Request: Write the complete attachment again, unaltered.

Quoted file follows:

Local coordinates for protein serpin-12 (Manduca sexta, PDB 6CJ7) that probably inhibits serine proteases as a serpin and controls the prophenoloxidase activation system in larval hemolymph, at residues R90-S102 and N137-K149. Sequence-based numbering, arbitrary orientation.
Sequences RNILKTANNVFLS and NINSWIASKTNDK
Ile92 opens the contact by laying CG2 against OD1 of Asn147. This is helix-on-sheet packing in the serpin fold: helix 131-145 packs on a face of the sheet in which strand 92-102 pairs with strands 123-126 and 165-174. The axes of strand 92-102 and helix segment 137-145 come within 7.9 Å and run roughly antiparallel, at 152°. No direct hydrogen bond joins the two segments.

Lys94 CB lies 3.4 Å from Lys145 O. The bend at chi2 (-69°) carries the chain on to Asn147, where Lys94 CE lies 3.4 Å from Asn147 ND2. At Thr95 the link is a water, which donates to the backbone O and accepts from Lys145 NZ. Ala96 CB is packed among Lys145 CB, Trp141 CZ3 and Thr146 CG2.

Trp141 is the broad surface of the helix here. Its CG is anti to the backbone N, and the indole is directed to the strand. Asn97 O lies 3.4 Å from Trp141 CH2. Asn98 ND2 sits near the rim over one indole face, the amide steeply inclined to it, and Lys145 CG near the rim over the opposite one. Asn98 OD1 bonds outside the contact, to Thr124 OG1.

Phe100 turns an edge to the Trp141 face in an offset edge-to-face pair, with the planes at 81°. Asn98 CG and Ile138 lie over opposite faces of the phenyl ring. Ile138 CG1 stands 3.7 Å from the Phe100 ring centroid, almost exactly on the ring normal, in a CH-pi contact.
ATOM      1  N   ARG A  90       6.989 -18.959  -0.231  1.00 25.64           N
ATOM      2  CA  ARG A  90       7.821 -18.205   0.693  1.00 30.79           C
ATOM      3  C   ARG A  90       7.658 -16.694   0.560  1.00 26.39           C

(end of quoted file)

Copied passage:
Local coordinates for protein serpin-12 (Manduca sexta, PDB 6CJ7) that probably inhibits serine proteases as a serpin and controls the prophenoloxidase activation system in larval hemolymph, at residues R90-S102 and N137-K149. Sequence-based numbering, arbitrary orientation.
Sequences RNILKTANNVFLS and NINSWIASKTNDK
Ile92 opens the contact by laying CG2 against OD1 of Asn147. This is helix-on-sheet packing in the serpin fold: helix 131-145 packs on a face of the sheet in which strand 92-102 pairs with strands 123-126 and 165-174. The axes of strand 92-102 and helix segment 137-145 come within 7.9 Å and run roughly antiparallel, at 152°. No direct hydrogen bond joins the two segments.

Lys94 CB lies 3.4 Å from Lys145 O. The bend at chi2 (-69°) carries the chain on to Asn147, where Lys94 CE lies 3.4 Å from Asn147 ND2. At Thr95 the link is a water, which donates to the backbone O and accepts from Lys145 NZ. Ala96 CB is packed among Lys145 CB, Trp141 CZ3 and Thr146 CG2.

Trp141 is the broad surface of the helix here. Its CG is anti to the backbone N, and the indole is directed to the strand. Asn97 O lies 3.4 Å from Trp141 CH2. Asn98 ND2 sits near the rim over one indole face, the amide steeply inclined to it, and Lys145 CG near the rim over the opposite one. Asn98 OD1 bonds outside the contact, to Thr124 OG1.

Phe100 turns an edge to the Trp141 face in an offset edge-to-face pair, with the planes at 81°. Asn98 CG and Ile138 lie over opposite faces of the phenyl ring. Ile138 CG1 stands 3.7 Å from the Phe100 ring centroid, almost exactly on the ring normal, in a CH-pi contact.
ATOM      1  N   ARG A  90       6.989 -18.959  -0.231  1.00 25.64           N
ATOM      2  CA  ARG A  90       7.821 -18.205   0.693  1.00 30.79           C
ATOM      3  C   ARG A  90       7.658 -16.694   0.560  1.00 26.39           C